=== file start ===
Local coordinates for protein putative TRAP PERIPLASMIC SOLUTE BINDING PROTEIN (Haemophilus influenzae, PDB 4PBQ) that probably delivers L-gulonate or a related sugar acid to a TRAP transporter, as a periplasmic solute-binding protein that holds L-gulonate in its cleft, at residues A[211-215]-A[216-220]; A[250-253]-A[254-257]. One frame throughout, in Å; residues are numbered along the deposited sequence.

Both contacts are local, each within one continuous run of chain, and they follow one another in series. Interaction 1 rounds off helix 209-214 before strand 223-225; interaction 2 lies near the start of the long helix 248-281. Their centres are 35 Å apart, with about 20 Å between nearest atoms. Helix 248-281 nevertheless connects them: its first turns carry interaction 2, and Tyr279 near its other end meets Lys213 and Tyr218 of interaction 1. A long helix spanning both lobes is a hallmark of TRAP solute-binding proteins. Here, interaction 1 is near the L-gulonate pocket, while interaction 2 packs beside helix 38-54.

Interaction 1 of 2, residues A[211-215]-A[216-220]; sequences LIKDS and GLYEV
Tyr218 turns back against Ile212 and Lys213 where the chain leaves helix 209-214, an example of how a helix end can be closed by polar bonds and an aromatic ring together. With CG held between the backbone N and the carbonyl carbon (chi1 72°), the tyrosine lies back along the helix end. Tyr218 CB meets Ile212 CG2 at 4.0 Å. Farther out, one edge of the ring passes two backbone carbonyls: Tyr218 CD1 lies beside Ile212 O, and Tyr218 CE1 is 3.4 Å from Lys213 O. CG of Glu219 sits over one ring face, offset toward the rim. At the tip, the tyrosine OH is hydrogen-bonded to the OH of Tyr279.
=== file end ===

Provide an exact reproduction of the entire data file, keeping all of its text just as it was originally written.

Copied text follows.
Local coordinates for protein putative TRAP PERIPLASMIC SOLUTE BINDING PROTEIN (Haemophilus influenzae, PDB 4PBQ) that probably delivers L-gulonate or a related sugar acid to a TRAP transporter, as a periplasmic solute-binding protein that holds L-gulonate in its cleft, at residues A[211-215]-A[216-220]; A[250-253]-A[254-257]. One frame throughout, in Å; residues are numbered along the deposited sequence.

Both contacts are local, each within one continuous run of chain, and they follow one another in series. Interaction 1 rounds off helix 209-214 before strand 223-225; interaction 2 lies near the start of the long helix 248-281. Their centres are 35 Å apart, with about 20 Å between nearest atoms. Helix 248-281 nevertheless connects them: its first turns carry interaction 2, and Tyr279 near its other end meets Lys213 and Tyr218 of interaction 1. A long helix spanning both lobes is a hallmark of TRAP solute-binding proteins. Here, interaction 1 is near the L-gulonate pocket, while interaction 2 packs beside helix 38-54.

Interaction 1 of 2, residues A[211-215]-A[216-220]; sequences LIKDS and GLYEV
Tyr218 turns back against Ile212 and Lys213 where the chain leaves helix 209-214, an example of how a helix end can be closed by polar bonds and an aromatic ring together. With CG held between the backbone N and the carbonyl carbon (chi1 72°), the tyrosine lies back along the helix end. Tyr218 CB meets Ile212 CG2 at 4.0 Å. Farther out, one edge of the ring passes two backbone carbonyls: Tyr218 CD1 lies beside Ile212 O, and Tyr218 CE1 is 3.4 Å from Lys213 O. CG of Glu219 sits over one ring face, offset toward the rim. At the tip, the tyrosine OH is hydrogen-bonded to the OH of Tyr279.